The alchemy of collaboratives

Share out from the Global Summit of Collaborative Funds
Collab Summit Group Picture
Bryan Patrick Photography

This past October in San Francisco, the Bill & Melinda Gates Foundation and Philanthropy Together co-hosted the first-ever Global Summit of Collaborative Funds. Close to 300 individuals came together for two days of learning and sharing lessons from across the field of collaborative philanthropy, including 112 collaborative funds from around the world, donors and institutional funders, and infrastructure organizations supporting collaboratives. The scale and scope of this convening points to an inflection point we see in the interest and impact of collaborative giving. Watch plenaries from the Summit.

“This is the opportunity of a generation to build a new type of philanthropy through collaborative funds—we must seize the moment, and not forget the people we are meant to be serving.”
COLAB Summit participant

Participants dove into the unique challenges and opportunities facing collaboratives and brainstormed on how to strengthen the field collectively. Across two days, more than 50 speakers held space on the hopes and challenges within this growing field, and everyone was invited into the conversation for shared learning and co-creation.

Here are 4 takeaways from the Global Summit of Collaborative Funds:

1. Collaborative philanthropy as a field is gaining momentum: 

“We weren’t sure if there was a collaborative ‘field’ before this event—the past two days were an emphatic yes!” 
Accelerator cohort
Photo by Bryan Patrick

For most people in the room, this was the first time being in a space solely dedicated to collaborative funds as a vehicle in philanthropy. Participants shared various names for their work: collaborative funds, intermediaries, donor collaboratives, social justice funds, regranters, pooled funds, feminist funds, and many other names. What united everyone was the underlying ethos and methodology that bringing an ecosystem of partners together in a key issue area—many donors or funders and many frontline social change organizations—can enable scaled impact that no funder or partner could have achieved alone. This first-ever Summit created space to share out about the wide spectrum of operating models, donor engagement strategies, and equity-aligned practices. Seeing the momentum was empowering and painted a new path forward for philanthropy, building on the rich legacy of women’s funds, community foundations, and other collaborative and collective giving approaches.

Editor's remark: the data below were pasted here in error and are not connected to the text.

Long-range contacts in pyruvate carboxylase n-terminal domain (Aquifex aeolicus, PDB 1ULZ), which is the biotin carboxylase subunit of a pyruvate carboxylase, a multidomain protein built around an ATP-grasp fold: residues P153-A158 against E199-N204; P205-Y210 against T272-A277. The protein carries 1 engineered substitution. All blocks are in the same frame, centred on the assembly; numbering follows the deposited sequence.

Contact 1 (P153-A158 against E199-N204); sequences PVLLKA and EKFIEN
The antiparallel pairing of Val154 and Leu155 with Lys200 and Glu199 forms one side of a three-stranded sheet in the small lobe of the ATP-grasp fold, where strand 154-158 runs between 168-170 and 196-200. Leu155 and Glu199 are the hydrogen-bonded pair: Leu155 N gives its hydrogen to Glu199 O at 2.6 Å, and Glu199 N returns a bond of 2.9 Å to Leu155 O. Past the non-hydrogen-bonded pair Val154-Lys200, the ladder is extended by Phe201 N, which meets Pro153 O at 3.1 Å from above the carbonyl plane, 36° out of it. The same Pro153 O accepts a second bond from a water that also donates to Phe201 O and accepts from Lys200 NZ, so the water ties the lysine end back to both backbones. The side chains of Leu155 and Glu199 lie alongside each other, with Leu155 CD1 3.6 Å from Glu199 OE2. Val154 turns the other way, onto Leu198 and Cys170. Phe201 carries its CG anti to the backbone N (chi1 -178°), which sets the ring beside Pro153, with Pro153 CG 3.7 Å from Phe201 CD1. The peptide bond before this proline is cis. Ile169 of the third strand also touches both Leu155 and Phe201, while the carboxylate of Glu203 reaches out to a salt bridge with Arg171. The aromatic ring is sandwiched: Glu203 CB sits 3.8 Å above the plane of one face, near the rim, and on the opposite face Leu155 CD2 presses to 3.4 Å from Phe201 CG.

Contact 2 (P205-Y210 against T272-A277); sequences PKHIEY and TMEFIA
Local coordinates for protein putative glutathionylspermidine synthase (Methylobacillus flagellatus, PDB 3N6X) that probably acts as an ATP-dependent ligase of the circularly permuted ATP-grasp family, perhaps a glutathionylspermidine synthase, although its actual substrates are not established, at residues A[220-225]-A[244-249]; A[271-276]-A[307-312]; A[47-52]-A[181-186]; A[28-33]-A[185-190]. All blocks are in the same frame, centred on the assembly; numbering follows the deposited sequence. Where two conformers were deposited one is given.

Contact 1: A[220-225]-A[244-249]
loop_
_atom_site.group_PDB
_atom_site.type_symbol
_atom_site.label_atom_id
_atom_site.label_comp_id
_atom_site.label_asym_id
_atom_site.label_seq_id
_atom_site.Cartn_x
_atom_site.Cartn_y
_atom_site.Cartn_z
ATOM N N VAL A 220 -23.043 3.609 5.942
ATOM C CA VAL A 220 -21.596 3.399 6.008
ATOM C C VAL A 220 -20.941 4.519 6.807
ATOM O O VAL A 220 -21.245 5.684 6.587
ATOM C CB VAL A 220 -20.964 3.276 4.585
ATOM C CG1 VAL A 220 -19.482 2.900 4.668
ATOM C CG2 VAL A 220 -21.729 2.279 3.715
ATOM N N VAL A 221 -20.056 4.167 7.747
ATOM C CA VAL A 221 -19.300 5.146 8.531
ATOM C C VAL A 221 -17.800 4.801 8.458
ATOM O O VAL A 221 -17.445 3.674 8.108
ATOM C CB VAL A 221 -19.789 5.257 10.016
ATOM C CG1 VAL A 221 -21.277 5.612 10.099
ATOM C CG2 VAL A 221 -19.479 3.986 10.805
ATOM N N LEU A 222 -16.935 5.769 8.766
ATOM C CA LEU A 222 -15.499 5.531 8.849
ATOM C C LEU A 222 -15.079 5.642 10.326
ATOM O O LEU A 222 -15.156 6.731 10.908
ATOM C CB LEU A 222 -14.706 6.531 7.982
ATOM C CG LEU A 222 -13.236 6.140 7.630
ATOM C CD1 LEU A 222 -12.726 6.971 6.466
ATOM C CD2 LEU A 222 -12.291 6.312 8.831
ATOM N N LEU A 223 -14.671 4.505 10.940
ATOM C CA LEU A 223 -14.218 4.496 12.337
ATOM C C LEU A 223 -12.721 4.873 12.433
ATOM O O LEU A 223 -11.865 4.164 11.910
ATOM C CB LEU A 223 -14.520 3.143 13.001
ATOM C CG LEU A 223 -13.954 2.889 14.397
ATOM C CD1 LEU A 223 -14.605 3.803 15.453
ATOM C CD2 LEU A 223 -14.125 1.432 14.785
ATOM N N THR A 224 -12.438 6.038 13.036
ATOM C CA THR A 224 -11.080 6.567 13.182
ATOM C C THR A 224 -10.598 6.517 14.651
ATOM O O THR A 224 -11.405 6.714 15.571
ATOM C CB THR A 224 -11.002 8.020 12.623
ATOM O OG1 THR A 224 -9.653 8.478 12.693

2. Collaboratives funds have a unique and complex role to play:

“Running a collaborative fund is extremely complex: collaborative leaders need to be highly skilled and relational. Amazing at fundraising, grant making, financial management, centering community, policy, and so much more.”
favi holding posters
Photo by Bryan Patrick

Collaboratives bring many approaches together under one roof, which looks very different from the standard dichotomy of givers and receivers of philanthropy. The work of collaboratives was often described as having an “alchemy” to the process with the powerful potential to shift norms in philanthropy on power and equity. Collaboratives shared about the donor learning journeys they host to push donor thinking and practice; others shared about the ecosystems of support they create for the organizations on the ground being funded; others shared about the long-term advocacy work they are able to push beyond what a single grantee might be able to achieve.   

3. Collaborative giving is appealing to donors, but telling the story of impact is difficult:

“We all struggle with telling our story of impact. How can we come together to share powerful stories that lead to systemic change?”
Happy Neera Akita
Photo by Bryan Patrick

Inherent in the complexity of collaborative funds is also a challenge of how to communicate about collaborative philanthropy to engage more donors to move money to the people and communities who need it. The Bill & Melinda Gates Foundation communications team shared early research insights about the strong appeal of “collaborative giving” to UHNW donors pointing to a big opportunity to tell the story of collaboratives in a bigger and bolder way to unlock giving, and participants co-crafted messaging they felt resonated most. More to come on those insights in the coming months.

4. Collaboratives want to collaborate—it’s in the name and DNA of this approach: 

“I realized that I am not alone in this field. I have so much to learn AND so much to share with peers trying to accomplish similar goals. I am energized by the momentum we are all building!”
Photo by Bryan Patrick

Given the unique nature of collaboratives, there was a strong desire to continue learning from one another. Bringing together funders and collaboratives and infrastructure groups under the same roof enabled many different viewpoints to surface about the power of this approach. Following the Colab Summit, an online community space formed to continue the conversation, which anyone from a collaborative fund around the world is able to join by filling out this form. As we often say—if you want to go far, go together.

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